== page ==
The theories of particle physics and cosmology seem to be uniting lately to tell us that the universe must have more dimensions than we perceive. To do what they want to do, the people who make these theories have to work in more than the three spacelike and one timelike dimensions that we have up to now thought defined the universe. The most popular theories (SN: 7/7/84, p.12) require a dozen dimensions, give or take one or two, but numbers into the hundreds have been suggested from time to time.

Although some physicists believe that these extra dimensions are nothing but mathematical conveniences, others regard them as real. If they are real, they must exist in a way in which we don't perceive them directly. Most theorists "arrange" this by "compacting" them, or curving them tightly into ultramicroscopic balls around every point in space, so that an object that tried to move in one of those directions would almost immediately return to its starting point. We are much too big to perceive anything so fine-grained.

However, if the extra dimensions are real, even submicroscopically, their presence could affect the dimensionality we perceive. Instead of a precise integral three dimensions, the perceived spacelike dimensionality might be a fractal, three-point-something. While working at the University of Tokyo, Berndt Muller and Andreas Schafer of the Johann Wolfgang Goethe University in Frankfurt, West Germany, did some calculations to find out if this might be so. They report their conclusions in a paper in the March 24 PHYSICAL REVIEW LETTERS.

Fractals, figures with fractional dimensions, have become an important topic in mathematics and science only in the last few years, but they have found so many applications in all branches of science that scientists are becoming accustomed to thinking in fractional dimensions. The notion of a fractal universe, which would have been a joke 10 years ago, is now a serious question.

To investigate the question Muller and Schafer chose two physical effects at extreme ends of the range of our perception, the Lamb shift in atomic hydrogen and the precession of planetary orbits. The Lamb shift is a subatomic effect; it happens to the electron inside a hydrogen atom. Planetary precession has the whole solar system for its range. So, from the atom to the solar system, are there any fractal effects?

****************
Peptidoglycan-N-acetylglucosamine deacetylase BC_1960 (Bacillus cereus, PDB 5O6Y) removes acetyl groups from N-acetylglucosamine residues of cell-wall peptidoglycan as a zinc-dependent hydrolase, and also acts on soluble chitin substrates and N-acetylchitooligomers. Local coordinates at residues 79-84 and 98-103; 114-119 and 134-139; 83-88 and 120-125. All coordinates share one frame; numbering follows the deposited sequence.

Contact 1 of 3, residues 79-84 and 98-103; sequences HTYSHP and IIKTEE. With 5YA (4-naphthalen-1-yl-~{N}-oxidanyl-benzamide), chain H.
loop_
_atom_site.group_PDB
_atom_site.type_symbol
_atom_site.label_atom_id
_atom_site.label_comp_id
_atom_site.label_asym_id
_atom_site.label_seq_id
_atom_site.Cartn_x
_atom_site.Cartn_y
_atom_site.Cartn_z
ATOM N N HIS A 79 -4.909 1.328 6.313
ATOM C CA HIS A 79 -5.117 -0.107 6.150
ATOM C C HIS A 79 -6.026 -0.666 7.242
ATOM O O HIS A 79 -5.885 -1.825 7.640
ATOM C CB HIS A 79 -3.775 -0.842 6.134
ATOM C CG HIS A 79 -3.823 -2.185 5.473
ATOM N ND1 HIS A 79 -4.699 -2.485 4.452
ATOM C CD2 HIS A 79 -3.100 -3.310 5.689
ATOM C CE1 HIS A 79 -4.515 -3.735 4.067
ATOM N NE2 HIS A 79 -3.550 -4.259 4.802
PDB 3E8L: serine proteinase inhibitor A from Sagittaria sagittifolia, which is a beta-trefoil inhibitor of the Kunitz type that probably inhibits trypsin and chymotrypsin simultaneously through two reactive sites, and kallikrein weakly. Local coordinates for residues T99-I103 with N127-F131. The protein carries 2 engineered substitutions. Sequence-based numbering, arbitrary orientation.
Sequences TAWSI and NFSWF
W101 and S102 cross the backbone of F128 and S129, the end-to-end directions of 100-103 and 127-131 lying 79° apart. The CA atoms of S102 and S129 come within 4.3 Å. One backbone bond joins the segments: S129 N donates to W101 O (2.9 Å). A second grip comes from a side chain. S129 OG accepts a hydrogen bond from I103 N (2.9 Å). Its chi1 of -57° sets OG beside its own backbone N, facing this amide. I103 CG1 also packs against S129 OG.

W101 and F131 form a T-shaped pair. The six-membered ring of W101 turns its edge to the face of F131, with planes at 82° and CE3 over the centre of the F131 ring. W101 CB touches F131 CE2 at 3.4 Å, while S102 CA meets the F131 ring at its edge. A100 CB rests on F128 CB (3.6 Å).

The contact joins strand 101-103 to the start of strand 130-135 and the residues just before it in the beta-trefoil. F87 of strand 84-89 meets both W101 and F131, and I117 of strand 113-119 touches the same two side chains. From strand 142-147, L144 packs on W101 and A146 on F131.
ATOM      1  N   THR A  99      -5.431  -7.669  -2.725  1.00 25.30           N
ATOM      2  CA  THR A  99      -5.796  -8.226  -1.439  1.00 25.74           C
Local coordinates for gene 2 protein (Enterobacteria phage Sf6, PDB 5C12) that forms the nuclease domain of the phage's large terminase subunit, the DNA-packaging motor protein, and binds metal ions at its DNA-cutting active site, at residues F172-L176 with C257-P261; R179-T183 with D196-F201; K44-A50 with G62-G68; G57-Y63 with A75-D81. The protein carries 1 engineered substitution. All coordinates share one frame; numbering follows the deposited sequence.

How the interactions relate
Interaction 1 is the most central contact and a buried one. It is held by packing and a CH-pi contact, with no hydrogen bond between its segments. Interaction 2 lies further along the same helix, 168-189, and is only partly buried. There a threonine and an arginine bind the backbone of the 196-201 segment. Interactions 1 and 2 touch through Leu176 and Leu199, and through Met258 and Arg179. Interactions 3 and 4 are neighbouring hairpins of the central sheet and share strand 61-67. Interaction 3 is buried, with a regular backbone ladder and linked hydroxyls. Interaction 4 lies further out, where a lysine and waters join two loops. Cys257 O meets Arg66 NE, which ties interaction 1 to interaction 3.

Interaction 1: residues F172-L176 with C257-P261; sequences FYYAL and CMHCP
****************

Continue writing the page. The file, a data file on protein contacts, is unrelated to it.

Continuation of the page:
The Lamb shift depends on electromagnetic forces; planetary precession depends on gravitation. Both kinds of force have similar mathematical descriptions. Particularly they both depend in the same way on the distance between bodies. Because the forces depend on the distance, any fractal quality in the three spacelike dimensions of the universe is going to affect them slightly. Both effects have been well researched experimentally; very precise numbers are known for both. Calculating what fractality might do and comparing that to the measured quantities, Muller and Schafer find that if they take the planetary precession as a criterion, the fractality of the universe has to be less than 1 part in 1 billion; using the Lamb shift, the fractality has to be less than 3.6 parts in 100 billion. They note also that in a work not yet published, C. Jarlskog and F.J. Yndurain of the CERN laboratory in Geneva, Switzerland, using the precession of orbits in binary stars, also find a limit of 1 part in 1 billion. Thus, if there is any fractality to the three spacelike dimensions, it has to be extremely small, almost imperceptible.

"[We] have shown that the dynamical symmetry associated with motion in [the relevant kind of force field] provides extremely stringent limits on any possible deviation of the number of dimensions from the integer value of 3, on both atomic and astronomical length scales," they conclude.

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Title Annotation: | universe must more dimensions than we perceive |
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Publication: | Science News |

Date: | Apr 5, 1986 |

Words: | 628 |